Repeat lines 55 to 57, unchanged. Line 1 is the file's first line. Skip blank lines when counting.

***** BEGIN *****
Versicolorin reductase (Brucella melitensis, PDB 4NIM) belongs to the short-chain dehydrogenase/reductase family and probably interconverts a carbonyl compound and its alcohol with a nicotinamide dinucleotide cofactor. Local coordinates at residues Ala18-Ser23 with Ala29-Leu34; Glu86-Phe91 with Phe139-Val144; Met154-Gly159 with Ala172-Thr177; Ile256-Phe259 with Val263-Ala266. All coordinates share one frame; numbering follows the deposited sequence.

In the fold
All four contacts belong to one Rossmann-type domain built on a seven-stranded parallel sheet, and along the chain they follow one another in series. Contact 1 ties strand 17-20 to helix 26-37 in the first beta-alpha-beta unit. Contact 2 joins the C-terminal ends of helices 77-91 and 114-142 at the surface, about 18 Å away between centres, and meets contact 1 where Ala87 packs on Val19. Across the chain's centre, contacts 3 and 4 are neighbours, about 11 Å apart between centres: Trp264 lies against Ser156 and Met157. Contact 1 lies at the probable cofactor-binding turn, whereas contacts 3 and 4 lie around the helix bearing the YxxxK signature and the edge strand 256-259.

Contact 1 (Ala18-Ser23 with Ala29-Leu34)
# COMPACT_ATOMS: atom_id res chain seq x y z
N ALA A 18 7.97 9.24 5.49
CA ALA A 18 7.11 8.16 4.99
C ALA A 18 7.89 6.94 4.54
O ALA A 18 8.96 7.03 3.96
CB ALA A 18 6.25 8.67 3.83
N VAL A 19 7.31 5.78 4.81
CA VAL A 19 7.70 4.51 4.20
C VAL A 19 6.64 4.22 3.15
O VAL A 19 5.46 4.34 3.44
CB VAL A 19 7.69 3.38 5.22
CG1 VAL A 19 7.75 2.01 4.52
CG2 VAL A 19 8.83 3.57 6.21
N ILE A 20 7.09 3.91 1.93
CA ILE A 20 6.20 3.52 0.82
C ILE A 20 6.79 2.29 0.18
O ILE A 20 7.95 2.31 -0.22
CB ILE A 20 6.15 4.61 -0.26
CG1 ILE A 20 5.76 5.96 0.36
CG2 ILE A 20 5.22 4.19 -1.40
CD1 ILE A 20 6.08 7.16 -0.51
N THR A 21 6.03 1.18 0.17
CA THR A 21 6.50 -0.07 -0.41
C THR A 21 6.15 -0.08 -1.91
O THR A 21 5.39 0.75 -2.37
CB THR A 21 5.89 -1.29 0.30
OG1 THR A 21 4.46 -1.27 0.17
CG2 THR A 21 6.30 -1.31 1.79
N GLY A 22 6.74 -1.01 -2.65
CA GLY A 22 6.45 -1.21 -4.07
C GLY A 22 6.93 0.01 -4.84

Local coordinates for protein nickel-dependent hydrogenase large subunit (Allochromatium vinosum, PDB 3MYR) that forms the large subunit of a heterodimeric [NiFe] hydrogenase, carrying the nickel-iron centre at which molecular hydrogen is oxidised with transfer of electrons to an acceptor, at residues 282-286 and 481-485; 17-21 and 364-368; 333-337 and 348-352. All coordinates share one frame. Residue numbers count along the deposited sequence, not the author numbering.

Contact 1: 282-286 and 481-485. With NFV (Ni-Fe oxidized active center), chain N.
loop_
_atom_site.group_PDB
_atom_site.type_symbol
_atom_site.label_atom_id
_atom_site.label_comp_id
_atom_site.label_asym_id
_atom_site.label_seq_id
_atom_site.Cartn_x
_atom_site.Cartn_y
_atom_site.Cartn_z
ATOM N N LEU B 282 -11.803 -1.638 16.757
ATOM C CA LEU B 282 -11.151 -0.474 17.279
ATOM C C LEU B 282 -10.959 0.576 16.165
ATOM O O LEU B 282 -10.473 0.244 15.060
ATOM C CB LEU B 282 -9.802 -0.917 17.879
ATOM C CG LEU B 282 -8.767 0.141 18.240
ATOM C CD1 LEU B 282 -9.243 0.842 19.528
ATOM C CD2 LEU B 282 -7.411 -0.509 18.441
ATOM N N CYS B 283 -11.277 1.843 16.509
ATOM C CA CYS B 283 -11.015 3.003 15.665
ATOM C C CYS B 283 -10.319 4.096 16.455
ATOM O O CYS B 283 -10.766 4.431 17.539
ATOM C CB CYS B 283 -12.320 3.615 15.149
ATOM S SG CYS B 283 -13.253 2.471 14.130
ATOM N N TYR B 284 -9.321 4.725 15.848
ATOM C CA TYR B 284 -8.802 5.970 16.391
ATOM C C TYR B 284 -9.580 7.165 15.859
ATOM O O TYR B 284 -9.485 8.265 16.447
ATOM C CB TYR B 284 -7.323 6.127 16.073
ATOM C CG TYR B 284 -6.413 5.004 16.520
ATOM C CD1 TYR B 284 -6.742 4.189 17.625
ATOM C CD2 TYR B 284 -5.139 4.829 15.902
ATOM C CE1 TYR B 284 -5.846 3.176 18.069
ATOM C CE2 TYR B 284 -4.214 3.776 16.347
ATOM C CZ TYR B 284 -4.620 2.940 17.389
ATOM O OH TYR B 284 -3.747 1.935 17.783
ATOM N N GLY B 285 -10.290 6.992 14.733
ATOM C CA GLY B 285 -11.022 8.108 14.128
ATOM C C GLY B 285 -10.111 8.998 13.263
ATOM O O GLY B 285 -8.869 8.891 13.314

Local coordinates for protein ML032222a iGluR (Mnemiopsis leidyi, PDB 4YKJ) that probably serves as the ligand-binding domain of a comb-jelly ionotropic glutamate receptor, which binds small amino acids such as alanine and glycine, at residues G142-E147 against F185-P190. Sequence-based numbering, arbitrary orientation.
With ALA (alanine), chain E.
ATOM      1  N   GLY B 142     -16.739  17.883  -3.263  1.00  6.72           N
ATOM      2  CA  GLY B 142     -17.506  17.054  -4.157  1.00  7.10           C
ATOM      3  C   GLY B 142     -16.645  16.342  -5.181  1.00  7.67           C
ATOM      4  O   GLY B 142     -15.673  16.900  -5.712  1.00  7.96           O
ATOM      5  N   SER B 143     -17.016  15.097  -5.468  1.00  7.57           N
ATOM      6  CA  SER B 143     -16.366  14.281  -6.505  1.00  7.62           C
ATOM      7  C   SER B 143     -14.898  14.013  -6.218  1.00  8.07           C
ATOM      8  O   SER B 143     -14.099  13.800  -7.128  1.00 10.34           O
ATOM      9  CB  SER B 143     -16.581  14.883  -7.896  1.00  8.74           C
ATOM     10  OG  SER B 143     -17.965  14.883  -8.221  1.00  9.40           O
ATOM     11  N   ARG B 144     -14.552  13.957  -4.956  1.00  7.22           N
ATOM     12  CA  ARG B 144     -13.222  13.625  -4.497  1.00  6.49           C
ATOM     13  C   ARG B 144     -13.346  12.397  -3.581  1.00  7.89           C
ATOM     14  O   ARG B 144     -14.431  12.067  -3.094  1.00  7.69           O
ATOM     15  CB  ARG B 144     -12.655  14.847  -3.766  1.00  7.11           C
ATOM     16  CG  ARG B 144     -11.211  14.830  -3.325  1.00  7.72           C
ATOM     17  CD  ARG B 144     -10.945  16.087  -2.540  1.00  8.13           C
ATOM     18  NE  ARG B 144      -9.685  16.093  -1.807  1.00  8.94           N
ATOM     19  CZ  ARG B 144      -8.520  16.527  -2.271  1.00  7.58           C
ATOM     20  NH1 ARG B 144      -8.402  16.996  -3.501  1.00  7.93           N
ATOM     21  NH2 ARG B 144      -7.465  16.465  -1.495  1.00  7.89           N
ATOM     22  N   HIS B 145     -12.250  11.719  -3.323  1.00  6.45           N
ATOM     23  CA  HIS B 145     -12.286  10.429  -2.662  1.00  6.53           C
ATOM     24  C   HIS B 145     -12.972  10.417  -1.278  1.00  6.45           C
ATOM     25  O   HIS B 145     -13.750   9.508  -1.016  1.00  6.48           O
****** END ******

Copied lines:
ATOM C CD2 LEU B 282 -7.411 -0.509 18.441
ATOM N N CYS B 283 -11.277 1.843 16.509
ATOM C CA CYS B 283 -11.015 3.003 15.665